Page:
Navel-Gazing on NEVER and Mortality

    From flickr.com: Never {VID-176964}  

    Have you ever surveyed cars whizzing past you on a highway and realized you’d never meet any of the drivers? Never. This “never” applies to souls you pass on busy city sidewalks as well and where else?

              NEVER pervades our reality. We will NEVER know its ultimate nature. Where do we really come from? Theories abound. Was there ever really NOTHING?

         What we do know is miraculous—mathematics, for example, which defines infinity in its own way and entails many other forms of NEVER, including irrational numbers like pi, whose decimal places never end. Math is a cell at the tip of a fingertip of what there is to know. Among other things, we won’t last long enough to learn enough to get around the infinite forms of infinity because we’re busy self-destructing. Someone must emerge to combat that as a unit—probability implies the possibility, but beyond that, there is sadly evidence that many civilizations comparable to ours throughout the universe have already self-destroyed.

         Isn’t it amazing that astronomers have figured that out from microscopic specks found by their telescopes? Mars is yielding up that secret about itself, scientists say.

         The most erudite people on Earth don’t even come close to knowing everything, which a classmate of mine accused me of back in first grade. I was Marta-Smarta, but brushed off that compliment.

         Even Goethe didn’t know everything, though he encompassed the sciences, humanities, and arts. It’s all one lump really, all of those thirds we segregate. Someday they’ll be of a piece if we can send the Doomsday Clock backwards.


    Then there are all the people we’ve met and even known well whom we’ll never see again. Sometimes that’s a good thing, sometimes it’s sad. Facebook is great for looking them up without contacting them to find out what they’re up to. Google works, too, though most of us share names with several others, entailing a long and daunting search.

         And speaking of childhood, way back when, I challenged Death to a fight and lost. I would squeeze my eyes shut and exhort time to stop: “Now’s now and it’s going to stay now!” It never did. I got old. Consciousness, so ephemeral. Marta the child was so scared of Death sometimes she couldn’t sleep at night and would run down the steps to her parents sitting in the living room watching television. They warmly allowed me to stay without asking what was wrong. I didn’t dare tell them. Angst.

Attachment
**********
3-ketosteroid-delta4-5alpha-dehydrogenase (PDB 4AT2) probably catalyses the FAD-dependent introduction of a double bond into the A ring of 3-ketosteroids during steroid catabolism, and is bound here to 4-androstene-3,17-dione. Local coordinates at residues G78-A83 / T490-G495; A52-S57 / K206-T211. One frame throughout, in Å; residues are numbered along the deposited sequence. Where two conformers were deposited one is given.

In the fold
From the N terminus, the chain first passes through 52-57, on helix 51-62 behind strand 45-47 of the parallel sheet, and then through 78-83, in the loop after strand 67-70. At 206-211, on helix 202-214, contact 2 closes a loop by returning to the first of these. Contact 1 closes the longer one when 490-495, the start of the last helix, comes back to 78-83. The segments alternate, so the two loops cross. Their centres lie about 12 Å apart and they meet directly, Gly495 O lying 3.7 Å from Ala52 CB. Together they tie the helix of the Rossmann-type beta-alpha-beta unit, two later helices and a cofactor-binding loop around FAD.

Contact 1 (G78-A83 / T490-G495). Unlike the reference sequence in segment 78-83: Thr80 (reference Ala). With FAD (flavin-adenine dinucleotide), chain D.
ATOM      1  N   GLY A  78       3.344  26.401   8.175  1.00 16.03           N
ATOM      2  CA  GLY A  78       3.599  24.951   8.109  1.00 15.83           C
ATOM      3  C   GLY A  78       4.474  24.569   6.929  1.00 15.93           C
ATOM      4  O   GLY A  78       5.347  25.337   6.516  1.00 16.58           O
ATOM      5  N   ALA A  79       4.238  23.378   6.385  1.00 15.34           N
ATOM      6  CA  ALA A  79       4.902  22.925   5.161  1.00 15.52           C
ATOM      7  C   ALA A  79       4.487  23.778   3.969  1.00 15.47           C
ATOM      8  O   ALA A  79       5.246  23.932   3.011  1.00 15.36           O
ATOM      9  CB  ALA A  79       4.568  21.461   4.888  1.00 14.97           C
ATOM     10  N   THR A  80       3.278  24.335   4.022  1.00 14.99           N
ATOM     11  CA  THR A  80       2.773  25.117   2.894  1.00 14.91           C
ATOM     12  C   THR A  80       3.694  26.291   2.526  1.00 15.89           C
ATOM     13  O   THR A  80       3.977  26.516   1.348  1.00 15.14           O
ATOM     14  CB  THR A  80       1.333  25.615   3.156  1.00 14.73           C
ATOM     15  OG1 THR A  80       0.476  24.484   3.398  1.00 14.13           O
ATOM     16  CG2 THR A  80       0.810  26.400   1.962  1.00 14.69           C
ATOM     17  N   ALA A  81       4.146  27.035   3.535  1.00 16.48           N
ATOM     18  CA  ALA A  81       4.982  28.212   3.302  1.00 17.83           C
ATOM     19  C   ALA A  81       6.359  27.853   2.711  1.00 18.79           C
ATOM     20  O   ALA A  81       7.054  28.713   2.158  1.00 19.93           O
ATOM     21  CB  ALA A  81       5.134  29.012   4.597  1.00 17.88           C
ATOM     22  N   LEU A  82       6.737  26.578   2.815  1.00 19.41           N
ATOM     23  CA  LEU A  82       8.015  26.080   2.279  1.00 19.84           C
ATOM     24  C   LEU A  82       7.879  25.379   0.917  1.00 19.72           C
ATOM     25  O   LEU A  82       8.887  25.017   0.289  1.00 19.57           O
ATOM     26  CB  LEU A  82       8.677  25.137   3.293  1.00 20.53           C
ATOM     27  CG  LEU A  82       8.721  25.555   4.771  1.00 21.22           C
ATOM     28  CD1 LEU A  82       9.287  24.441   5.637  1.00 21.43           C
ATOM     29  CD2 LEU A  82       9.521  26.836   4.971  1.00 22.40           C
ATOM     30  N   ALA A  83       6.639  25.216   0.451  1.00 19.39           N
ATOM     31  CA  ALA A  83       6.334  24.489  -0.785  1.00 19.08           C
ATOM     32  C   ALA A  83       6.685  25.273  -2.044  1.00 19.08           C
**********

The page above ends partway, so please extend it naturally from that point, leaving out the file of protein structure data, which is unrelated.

This child also found herself pitying her family’s garage door because it lacked consciousness. Never would it have an ‘Ich.’ Pity mixed with grappling absurdity. Again: the disease of ‘Never’ that plagues us all, more or often less.

         There’s always belief in an afterlife and any number of people who swear to it through firsthand experience. I drift in and out of that security. It’s possible.

         Somewhere out in the universe, other beings may know what we never will. I want to know all that. NEVER will. I coexist with my own infinities—the universes that may inhabit my fingertips, the infinite amount of knowledge I’ll never have.           

         Again, others out there in telescope-land and beyond may know everything.

         Is that a consolation? 


    I lived in Atlanta during my senior year in high school, for just a year. As I was moving on, the city was building its rapid-transit system, MARTA. I took comfort that everyone I knew there would be using my name in casual conversation for a long time to come and for at least part of that time might think of me at each mention of it. But the few times I rode on MARTA, no one thought it all remarkable that I was named Marta when I announced it. Once I told a driver my name and asked if I could ride for free. “Get on,” he said so dismissively that I paid. Another time I turned to a woman sitting next to me and told her my name. “My name is Jane,” she responded pleasantly. We chatted on—another stranger I’d never see again.

         I once wrote:                                

    Death of a sudden peered / Through the drift of melody /  “Boo, remember me?” he leared …

    I forget the rest—the meter abruptly expanded into longer lines--but death still interrupts my routines and rituals and busy-ness during the day.

         Boo! Being an Earthling isn’t easy. Stay busy and physically active so you can sleep at night.

         All the thinking and studying in the world won’t transcend what we know and can know. But they will try. Even I have always tried.

         I’m going to watch television and forget about it for half an hour.



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